The First Phone I've Been Excited About In A Long Time
The reasons I’ve never bought an iPhone are that I care about the following features in descending order of importance:
1. Call Quality
4. Web Surfing
7. Camera/Video Camera
That’s not uncommon, in fact, it’s pretty typical in the business world, which is still where most smartphones are sold. The iPhone’s call quality is notoriously abysmal, and though they made up a little ground on number 2 when they got Active Sync, they’re still Class B there due to lack of a dedicated keypad. While the iPhone pretty much blows away the competition in terms of #4 and #6, and it’s good enough for #2 for most people I’m sure, it blows on #3 and #7, and doesn’t even step up to the plate on #5. (Supposedly it will soon, but its utility will be greatly limited by AT&T’s atrocious network).
Moreover, I would say that most people place #3 further up the list than I do. People choose the network and then the phone, and Apple hasn’t changed that noticeably. Networks spend a lot of money in advertising and promotional bucks, and they have lots of extra features that encourage loyalty. For instance, they use the network effect with family plans and by making all calls or SMSes to other customers of the same network free. My wife is on Verizon, and she alone is probably 50% of my phone calls, so for a device to get me to switch it would have to be that much more appealing. And then there’s just plain laziness, as switching is more work than not.
So Palm, like Android, has a chance. Apple’s strategy has worked well, but it has major holes, and this Palm unit looks like it exploits them, perhaps even more efficiently than Android at this juncture.
And the best part of all is they’ve got a solid shot of beating them on one of the fronts they own: the app platform. The iPhone is far and away the leader in this area. It has seen a tremendous amount of development, and with good reason. It has a sizeable user base, which is a key component in any platform. And sure, there are bigger platforms, but (until recently anyway) not on phones that have Wi-Fi, GPS, touch screens, etc.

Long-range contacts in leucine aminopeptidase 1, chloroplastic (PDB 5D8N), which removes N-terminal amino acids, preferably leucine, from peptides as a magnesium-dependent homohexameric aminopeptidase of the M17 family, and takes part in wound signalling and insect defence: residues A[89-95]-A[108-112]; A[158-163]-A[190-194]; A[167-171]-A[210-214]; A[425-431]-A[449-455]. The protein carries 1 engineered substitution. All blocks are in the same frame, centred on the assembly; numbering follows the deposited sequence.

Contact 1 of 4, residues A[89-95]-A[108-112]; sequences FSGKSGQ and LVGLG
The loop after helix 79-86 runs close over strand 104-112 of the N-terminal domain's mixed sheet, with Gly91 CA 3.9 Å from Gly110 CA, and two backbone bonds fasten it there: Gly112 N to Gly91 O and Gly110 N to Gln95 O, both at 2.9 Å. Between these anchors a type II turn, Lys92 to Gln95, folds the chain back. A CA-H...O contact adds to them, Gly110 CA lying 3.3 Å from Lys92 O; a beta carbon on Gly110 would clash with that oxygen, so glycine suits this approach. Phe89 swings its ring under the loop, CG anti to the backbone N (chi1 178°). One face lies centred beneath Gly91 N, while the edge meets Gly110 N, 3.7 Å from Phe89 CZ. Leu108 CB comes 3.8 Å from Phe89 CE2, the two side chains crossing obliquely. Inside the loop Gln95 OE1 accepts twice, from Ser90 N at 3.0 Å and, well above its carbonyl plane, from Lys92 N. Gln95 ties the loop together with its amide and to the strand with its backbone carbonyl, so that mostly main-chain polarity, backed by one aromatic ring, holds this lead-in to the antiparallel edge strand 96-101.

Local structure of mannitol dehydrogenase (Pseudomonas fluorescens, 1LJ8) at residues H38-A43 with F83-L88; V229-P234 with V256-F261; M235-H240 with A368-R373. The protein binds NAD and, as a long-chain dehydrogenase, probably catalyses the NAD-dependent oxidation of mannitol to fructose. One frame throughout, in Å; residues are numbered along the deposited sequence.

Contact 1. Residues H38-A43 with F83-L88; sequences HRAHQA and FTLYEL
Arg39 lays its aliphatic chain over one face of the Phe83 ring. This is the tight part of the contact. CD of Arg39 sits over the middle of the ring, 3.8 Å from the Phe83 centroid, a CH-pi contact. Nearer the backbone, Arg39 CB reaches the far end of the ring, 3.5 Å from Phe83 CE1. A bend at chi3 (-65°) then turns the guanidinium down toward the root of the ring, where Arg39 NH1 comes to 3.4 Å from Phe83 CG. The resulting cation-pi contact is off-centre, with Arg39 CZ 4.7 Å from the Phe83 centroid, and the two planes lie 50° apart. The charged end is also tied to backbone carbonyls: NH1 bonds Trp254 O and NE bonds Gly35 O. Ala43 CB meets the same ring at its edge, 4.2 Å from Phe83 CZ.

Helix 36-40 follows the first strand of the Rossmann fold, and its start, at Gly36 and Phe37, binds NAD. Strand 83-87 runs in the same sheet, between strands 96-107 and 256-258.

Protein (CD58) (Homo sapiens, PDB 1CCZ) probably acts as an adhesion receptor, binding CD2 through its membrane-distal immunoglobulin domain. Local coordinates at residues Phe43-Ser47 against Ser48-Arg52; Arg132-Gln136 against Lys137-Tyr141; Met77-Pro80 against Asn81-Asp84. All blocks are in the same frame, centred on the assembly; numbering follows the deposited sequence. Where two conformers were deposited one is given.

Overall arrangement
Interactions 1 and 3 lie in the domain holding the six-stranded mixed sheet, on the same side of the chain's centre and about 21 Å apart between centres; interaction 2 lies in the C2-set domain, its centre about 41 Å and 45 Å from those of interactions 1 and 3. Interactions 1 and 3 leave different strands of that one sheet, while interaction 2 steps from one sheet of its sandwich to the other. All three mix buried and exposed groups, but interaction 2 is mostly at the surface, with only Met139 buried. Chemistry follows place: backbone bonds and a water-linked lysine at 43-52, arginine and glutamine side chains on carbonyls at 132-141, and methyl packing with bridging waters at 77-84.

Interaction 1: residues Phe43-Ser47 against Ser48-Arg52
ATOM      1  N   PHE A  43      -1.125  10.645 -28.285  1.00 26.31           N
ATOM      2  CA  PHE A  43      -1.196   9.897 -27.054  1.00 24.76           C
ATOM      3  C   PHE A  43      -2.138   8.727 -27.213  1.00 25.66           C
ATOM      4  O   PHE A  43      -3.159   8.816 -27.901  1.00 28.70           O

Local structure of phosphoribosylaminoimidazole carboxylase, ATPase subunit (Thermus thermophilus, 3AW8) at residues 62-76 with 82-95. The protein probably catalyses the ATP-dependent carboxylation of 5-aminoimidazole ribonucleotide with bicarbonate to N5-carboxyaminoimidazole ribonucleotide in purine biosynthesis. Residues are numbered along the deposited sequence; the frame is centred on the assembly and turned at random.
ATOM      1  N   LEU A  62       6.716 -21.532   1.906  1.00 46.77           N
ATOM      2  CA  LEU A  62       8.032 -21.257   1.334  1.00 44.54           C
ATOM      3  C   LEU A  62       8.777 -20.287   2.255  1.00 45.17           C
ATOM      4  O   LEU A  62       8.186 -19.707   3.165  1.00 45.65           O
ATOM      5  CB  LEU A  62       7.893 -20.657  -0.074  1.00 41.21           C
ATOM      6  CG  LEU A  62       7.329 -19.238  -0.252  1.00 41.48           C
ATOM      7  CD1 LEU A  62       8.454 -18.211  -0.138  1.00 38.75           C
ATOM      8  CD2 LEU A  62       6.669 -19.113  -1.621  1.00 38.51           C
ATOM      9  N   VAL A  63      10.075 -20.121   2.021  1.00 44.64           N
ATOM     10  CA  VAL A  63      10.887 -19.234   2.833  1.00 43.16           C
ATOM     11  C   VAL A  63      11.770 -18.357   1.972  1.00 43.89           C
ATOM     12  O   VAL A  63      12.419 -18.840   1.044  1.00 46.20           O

Through iTunes it also has pioneered the powerful centralized store that offers serious revenue or distribution to top apps. That, of course, has its own problems, but it creates the sort of a lottery that attracts independent developers.
For Palm to really compete in the app department, they need to do the following:
1. Open the phone to multiple carriers. Check. The Pre is starting out on Sprint, but will hit others after a few months. If your phone is on multiple carriers that collectively serve four times as many customers, it only needs to be some amount greater than 25% as appealing to get the same market share. I’m not sure how much greater (depends how strongly people really are attached to their network) but it’s not much.
2. Put the same OS on multiple form factors. Check. They’ve indicated this will be coming down the pipeline. Believe it or not, a lot of people just don’t want a smartphone. I tend to view them like wine, in that anyone who doesn’t like them just hasn’t found the right one yet. But just like wine, a lot of people never will care for whatever reason. Give them a free-with-contract clamshell that can still run many of the games and other apps, and you’ve expanded your user base significantly.
3. Make the app store more conducive to paid apps. This will return higher profits for Palm from app sales, which can be plowed back into marketing. And most importantly, it will return higher profits to developers, who will of course blog about it, thus encouraging more development. No word on this yet from Palm.
There have been more blog entries than I can count about what’s wrong with the app store’s apparent policy of ranking them by volume, which heavily favors free apps, and every one of them contains a suggestion as to how to fix it. For instance, showing the two separately, or sorting by revenue, etc. I’m not entirely sure the best way to run a store, but I’m convinced it isn’t the way iTunes does it.
4. Be developer friendly. With the exception of Loopt, Apple has treated their developers like parasites. They finally got rid of the NDA, which was absurd, but they still rule the approval process in a capricious and arbitrary manner that discourages serious investment in the platform. The worst part is, they’re only hurting themselves. There’s no reason whatsoever to worry about someone competing with your apps on your hardware platform. So a third party builds something that has some of the same functionality that iTunes should have but doesn’t, such as automatically downloading podcasts. What do you care? It just makes them love your iPhone more. You weren’t charging for iTunes anyway, but you did charge for the phone they were running it on.
It makes no sense. No app on an iPhone competes with Apple. Blackberry, WinMo, Android and Palm compete with Apple. Motorola, RIM, HTC, and the other Palm compete with Apple. iPhone developers are mercenaries fighting on Apple’s side.
Palm has stated that they won’t deny developers in that fashion, they better live up to it. They’ve got a real shot here. Their stock is up almost 100%, but I think people are still underestimating. That reminds me, I have to invest my year’s contribution to my IRA…